Garruk, as another token generator, is similarly offensive and defensive. However, you need to be careful with Garruk as he rapidly falls within burnout range, meaning that he’s likely to translate into “Pay four mana for a 3/3 that counters your opponent’s next burn spell.” This isn’t exactly a bad deal, but it does mean that playing out a naked Garruk with no other blockers in front of a Jund deck is likely to see a follow-up play by your opponent of Bloodbraid into removal for the beast into killing Garruk with Bloodbraid.
We’re all now familiar with the general idea that Nissa can be a powerhouse in an appropriate deck. I picked up my copies of Nissa as Zendikar was coming out, which is also what I did with Elspeth when Shards of Alara came out. To me, a planeswalker that positively generates threats while simultaneously gaining loyalty seemed like it must be good, unless Wizards went out of their way to make it terrible. Interestingly, the apparently unexceptional Chosen are actually tremendously solid in the Boros matchup, where many of the attackers are 2/x creatures against whom the Elf Warrior is an impenetrable wall. The life gain ability is also relevant much more often than one would suspect, even in a deck that runs only eight elves. Sometimes, gaining two or four life a turn is enough, especially if it forces your opponent to kill a Chosen rather than doing something to you or Nissa.
Outside of the planeswalker package, the last remaining threat is Knight of the Reliquary, a card I’m starting to treat like a nouveau Goyf. Much like Goyf, it’s a moderate threat in the early game that can be an instant house when it comes out in the late game. In this deck in particular the Knights tend to ramp up early, as the deck may have up to two fetches in the bin by turn three. I’m tempted to capitalize on Knight by including a single Gargoyle Castle, but that will require additional testing to determine if the mana base continues to work with one less colored mana producer.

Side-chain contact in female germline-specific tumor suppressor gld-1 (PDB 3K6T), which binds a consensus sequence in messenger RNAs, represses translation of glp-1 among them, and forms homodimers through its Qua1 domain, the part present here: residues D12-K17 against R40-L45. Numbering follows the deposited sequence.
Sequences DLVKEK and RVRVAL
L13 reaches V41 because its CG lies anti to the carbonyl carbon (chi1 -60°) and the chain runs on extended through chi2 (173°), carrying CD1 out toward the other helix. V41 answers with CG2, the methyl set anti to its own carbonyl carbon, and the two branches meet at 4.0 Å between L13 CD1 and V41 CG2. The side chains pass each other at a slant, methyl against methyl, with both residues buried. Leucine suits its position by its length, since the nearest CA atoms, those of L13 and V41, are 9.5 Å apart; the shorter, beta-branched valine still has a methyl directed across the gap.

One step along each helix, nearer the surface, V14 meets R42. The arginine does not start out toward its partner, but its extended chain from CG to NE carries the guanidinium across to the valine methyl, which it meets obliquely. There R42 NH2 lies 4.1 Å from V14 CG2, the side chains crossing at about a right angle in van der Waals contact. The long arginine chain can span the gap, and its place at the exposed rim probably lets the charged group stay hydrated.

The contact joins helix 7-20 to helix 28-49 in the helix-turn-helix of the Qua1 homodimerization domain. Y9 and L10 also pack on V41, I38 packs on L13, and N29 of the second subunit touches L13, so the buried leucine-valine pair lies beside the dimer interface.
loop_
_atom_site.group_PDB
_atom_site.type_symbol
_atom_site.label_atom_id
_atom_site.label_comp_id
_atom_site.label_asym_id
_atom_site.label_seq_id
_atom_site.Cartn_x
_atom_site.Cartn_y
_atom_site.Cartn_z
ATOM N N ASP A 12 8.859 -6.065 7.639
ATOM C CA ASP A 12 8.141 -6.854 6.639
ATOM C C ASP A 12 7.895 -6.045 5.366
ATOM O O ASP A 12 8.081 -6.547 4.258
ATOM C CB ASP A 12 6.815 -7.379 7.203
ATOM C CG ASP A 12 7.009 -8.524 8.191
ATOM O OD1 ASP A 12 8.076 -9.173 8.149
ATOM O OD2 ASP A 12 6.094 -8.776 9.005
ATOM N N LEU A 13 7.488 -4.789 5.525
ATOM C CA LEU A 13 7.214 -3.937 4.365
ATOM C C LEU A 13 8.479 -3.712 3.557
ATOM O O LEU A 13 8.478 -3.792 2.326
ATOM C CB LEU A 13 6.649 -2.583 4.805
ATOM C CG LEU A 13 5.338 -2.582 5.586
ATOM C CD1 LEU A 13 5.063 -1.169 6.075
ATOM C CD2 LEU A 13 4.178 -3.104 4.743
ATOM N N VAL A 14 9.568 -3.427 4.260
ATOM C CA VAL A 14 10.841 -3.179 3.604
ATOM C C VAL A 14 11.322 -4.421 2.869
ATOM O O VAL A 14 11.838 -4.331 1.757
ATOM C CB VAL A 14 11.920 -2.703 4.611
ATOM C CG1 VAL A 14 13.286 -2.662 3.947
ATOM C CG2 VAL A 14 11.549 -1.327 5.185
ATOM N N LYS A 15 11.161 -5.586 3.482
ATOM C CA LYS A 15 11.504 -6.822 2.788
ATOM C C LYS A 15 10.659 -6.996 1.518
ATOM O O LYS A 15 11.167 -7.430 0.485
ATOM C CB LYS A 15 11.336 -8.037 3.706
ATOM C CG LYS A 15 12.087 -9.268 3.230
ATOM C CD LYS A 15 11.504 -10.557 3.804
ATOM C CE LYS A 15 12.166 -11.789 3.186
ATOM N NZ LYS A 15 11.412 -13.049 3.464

I’m happy with the full set of eight mana dorks on top of twenty-four lands as insurance in support of dropping turn two Knights and turn three planeswalkers. In addition, given that the deck runs eight fetches, it doesn’t really operate as if it has twenty-four lands in the long game. As a special bonus, Llanowar Elves enhance Nissa’s life gain and Noble Hierarch is, well, Noble Hierarch.
On the removal side, you’ll see the impact of my increasing displeasure with the interaction between Path to Exile and Boros and Jund decks. Path is an awesome card, so don’t take this as a generic downcheck, but I’ve been finding more often than not that I’m not simply trading away some card advantage when I Path a creature in either of these decks. Pathing a creature against Boros activates their remaining landfall critters as well as ramping them up to Ranger mana. Similarly, Pathing away Thrinaxes and Leeches can lead to Bloodbraids and Broodmates. With that in mind, I’ve chosen to run Pulses, Purges, and Blades. There’s some reduced versatility in choosing to mix Blades and Purges over simply having Paths, but my frustration with Path makes the experiment worthwhile.
The cards in the sideboard should be mostly straightforward. The Judgments are for those decks where you may need to wipe the field, such as Eldrazi Green. In that case, I prefer to take Garruk out to let the Judgments in, as he is the least effective in stopping the green advance. Doom Blades come in one-for-one for Purges when the latter is a dead card. The three Duresses are for potential combo matchups. Finally, the Battlegraces are a bit of an experiment, coming in for Garruks against Boros and RDW. The concept here is that they’re still out of reach of most removal in those decks and their life gain comes online instantly as long as you have one other creature in play. The obvious thing to include in their place is a set of Baneslayers, so I’ll have to see which I prefer.
Don’t play their game
One possible take-home from today’s post might be “control is dead for now.” I don’t believe that myself, but at the same time I don’t yet have a handle on a true control strategy. I’ve therefore opted to go with what ends up being an aggressively tilted midrange deck rather than suggesting an insufficiently successful control build.
The real take-home for me is that we want to avoid getting stuck in the pattern of trying to nullify the opponent’s specific game plan. Like Ransom arguing with the Devil, this is probably a no-win situation. As a consequence, we’re better off choosing our own variety of rock, and then tailoring that rock to most effectively crack our opponent’s metaphorical skull.